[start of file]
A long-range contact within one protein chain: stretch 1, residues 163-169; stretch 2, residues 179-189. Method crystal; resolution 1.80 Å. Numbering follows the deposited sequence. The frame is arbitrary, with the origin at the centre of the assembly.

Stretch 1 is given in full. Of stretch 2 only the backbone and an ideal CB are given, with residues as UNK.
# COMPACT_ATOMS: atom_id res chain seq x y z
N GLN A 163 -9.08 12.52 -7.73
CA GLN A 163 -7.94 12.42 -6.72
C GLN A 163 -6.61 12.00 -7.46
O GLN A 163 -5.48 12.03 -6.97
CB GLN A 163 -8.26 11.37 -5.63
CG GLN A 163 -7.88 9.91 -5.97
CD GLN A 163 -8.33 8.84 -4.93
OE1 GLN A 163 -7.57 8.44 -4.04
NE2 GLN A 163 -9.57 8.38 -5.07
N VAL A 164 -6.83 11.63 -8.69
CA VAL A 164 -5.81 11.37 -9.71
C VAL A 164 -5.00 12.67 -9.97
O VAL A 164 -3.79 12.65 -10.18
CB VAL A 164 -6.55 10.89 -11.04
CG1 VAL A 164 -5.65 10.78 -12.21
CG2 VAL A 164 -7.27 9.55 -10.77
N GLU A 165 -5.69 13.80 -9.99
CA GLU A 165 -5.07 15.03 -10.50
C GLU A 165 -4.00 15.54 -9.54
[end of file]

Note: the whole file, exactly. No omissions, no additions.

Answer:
A long-range contact within one protein chain: stretch 1, residues 163-169; stretch 2, residues 179-189. Method crystal; resolution 1.80 Å. Numbering follows the deposited sequence. The frame is arbitrary, with the origin at the centre of the assembly.

Stretch 1 is given in full. Of stretch 2 only the backbone and an ideal CB are given, with residues as UNK.
# COMPACT_ATOMS: atom_id res chain seq x y z
N GLN A 163 -9.08 12.52 -7.73
CA GLN A 163 -7.94 12.42 -6.72
C GLN A 163 -6.61 12.00 -7.46
O GLN A 163 -5.48 12.03 -6.97
CB GLN A 163 -8.26 11.37 -5.63
CG GLN A 163 -7.88 9.91 -5.97
CD GLN A 163 -8.33 8.84 -4.93
OE1 GLN A 163 -7.57 8.44 -4.04
NE2 GLN A 163 -9.57 8.38 -5.07
N VAL A 164 -6.83 11.63 -8.69
CA VAL A 164 -5.81 11.37 -9.71
C VAL A 164 -5.00 12.67 -9.97
O VAL A 164 -3.79 12.65 -10.18
CB VAL A 164 -6.55 10.89 -11.04
CG1 VAL A 164 -5.65 10.78 -12.21
CG2 VAL A 164 -7.27 9.55 -10.77
N GLU A 165 -5.69 13.80 -9.99
CA GLU A 165 -5.07 15.03 -10.50
C GLU A 165 -4.00 15.54 -9.54